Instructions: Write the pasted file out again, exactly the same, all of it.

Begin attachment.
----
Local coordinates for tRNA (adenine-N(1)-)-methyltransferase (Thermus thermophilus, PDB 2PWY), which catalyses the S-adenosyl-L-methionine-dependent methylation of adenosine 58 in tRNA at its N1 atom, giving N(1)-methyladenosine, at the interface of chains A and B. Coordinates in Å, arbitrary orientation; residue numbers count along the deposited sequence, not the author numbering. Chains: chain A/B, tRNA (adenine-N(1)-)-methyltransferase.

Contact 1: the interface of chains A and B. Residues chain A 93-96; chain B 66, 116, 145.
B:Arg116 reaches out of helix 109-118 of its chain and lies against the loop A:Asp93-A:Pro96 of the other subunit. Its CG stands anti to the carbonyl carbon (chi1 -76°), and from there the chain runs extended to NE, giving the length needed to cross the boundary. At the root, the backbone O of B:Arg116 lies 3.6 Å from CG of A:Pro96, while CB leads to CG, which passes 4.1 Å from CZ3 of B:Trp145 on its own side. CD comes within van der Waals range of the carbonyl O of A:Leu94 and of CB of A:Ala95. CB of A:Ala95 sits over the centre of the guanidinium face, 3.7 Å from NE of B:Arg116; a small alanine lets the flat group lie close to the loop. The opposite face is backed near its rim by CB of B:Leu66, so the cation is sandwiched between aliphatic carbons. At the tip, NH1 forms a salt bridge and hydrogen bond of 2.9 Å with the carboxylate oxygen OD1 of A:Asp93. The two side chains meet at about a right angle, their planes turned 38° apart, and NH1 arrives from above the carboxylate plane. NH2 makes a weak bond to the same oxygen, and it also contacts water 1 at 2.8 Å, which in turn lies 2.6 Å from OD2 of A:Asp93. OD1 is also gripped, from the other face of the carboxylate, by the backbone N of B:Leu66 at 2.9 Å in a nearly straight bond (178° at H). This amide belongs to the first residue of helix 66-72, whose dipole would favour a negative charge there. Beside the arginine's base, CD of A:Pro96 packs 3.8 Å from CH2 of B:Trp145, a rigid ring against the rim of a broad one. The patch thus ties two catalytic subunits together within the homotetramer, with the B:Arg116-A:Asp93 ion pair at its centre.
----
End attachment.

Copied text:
Local coordinates for tRNA (adenine-N(1)-)-methyltransferase (Thermus thermophilus, PDB 2PWY), which catalyses the S-adenosyl-L-methionine-dependent methylation of adenosine 58 in tRNA at its N1 atom, giving N(1)-methyladenosine, at the interface of chains A and B. Coordinates in Å, arbitrary orientation; residue numbers count along the deposited sequence, not the author numbering. Chains: chain A/B, tRNA (adenine-N(1)-)-methyltransferase.

Contact 1: the interface of chains A and B. Residues chain A 93-96; chain B 66, 116, 145.
B:Arg116 reaches out of helix 109-118 of its chain and lies against the loop A:Asp93-A:Pro96 of the other subunit. Its CG stands anti to the carbonyl carbon (chi1 -76°), and from there the chain runs extended to NE, giving the length needed to cross the boundary. At the root, the backbone O of B:Arg116 lies 3.6 Å from CG of A:Pro96, while CB leads to CG, which passes 4.1 Å from CZ3 of B:Trp145 on its own side. CD comes within van der Waals range of the carbonyl O of A:Leu94 and of CB of A:Ala95. CB of A:Ala95 sits over the centre of the guanidinium face, 3.7 Å from NE of B:Arg116; a small alanine lets the flat group lie close to the loop. The opposite face is backed near its rim by CB of B:Leu66, so the cation is sandwiched between aliphatic carbons. At the tip, NH1 forms a salt bridge and hydrogen bond of 2.9 Å with the carboxylate oxygen OD1 of A:Asp93. The two side chains meet at about a right angle, their planes turned 38° apart, and NH1 arrives from above the carboxylate plane. NH2 makes a weak bond to the same oxygen, and it also contacts water 1 at 2.8 Å, which in turn lies 2.6 Å from OD2 of A:Asp93. OD1 is also gripped, from the other face of the carboxylate, by the backbone N of B:Leu66 at 2.9 Å in a nearly straight bond (178° at H). This amide belongs to the first residue of helix 66-72, whose dipole would favour a negative charge there. Beside the arginine's base, CD of A:Pro96 packs 3.8 Å from CH2 of B:Trp145, a rigid ring against the rim of a broad one. The patch thus ties two catalytic subunits together within the homotetramer, with the B:Arg116-A:Asp93 ion pair at its centre.